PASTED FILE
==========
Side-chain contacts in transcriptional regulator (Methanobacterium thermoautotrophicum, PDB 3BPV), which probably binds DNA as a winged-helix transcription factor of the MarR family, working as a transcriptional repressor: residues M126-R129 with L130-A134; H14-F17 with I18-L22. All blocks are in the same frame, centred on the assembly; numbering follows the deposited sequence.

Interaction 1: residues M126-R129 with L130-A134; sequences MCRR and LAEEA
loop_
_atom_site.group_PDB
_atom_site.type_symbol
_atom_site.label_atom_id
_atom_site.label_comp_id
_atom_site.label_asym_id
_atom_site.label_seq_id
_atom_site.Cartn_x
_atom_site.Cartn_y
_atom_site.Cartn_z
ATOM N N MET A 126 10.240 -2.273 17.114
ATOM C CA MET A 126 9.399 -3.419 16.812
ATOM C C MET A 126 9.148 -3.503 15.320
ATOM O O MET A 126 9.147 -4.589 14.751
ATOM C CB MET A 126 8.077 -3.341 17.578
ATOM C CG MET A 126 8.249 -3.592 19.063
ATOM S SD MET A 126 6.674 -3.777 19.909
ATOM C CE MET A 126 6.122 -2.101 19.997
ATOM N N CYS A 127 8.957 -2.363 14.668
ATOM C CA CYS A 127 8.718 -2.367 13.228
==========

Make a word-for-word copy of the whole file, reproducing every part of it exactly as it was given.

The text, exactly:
Side-chain contacts in transcriptional regulator (Methanobacterium thermoautotrophicum, PDB 3BPV), which probably binds DNA as a winged-helix transcription factor of the MarR family, working as a transcriptional repressor: residues M126-R129 with L130-A134; H14-F17 with I18-L22. All blocks are in the same frame, centred on the assembly; numbering follows the deposited sequence.

Interaction 1: residues M126-R129 with L130-A134; sequences MCRR and LAEEA
loop_
_atom_site.group_PDB
_atom_site.type_symbol
_atom_site.label_atom_id
_atom_site.label_comp_id
_atom_site.label_asym_id
_atom_site.label_seq_id
_atom_site.Cartn_x
_atom_site.Cartn_y
_atom_site.Cartn_z
ATOM N N MET A 126 10.240 -2.273 17.114
ATOM C CA MET A 126 9.399 -3.419 16.812
ATOM C C MET A 126 9.148 -3.503 15.320
ATOM O O MET A 126 9.147 -4.589 14.751
ATOM C CB MET A 126 8.077 -3.341 17.578
ATOM C CG MET A 126 8.249 -3.592 19.063
ATOM S SD MET A 126 6.674 -3.777 19.909
ATOM C CE MET A 126 6.122 -2.101 19.997
ATOM N N CYS A 127 8.957 -2.363 14.668
ATOM C CA CYS A 127 8.718 -2.367 13.228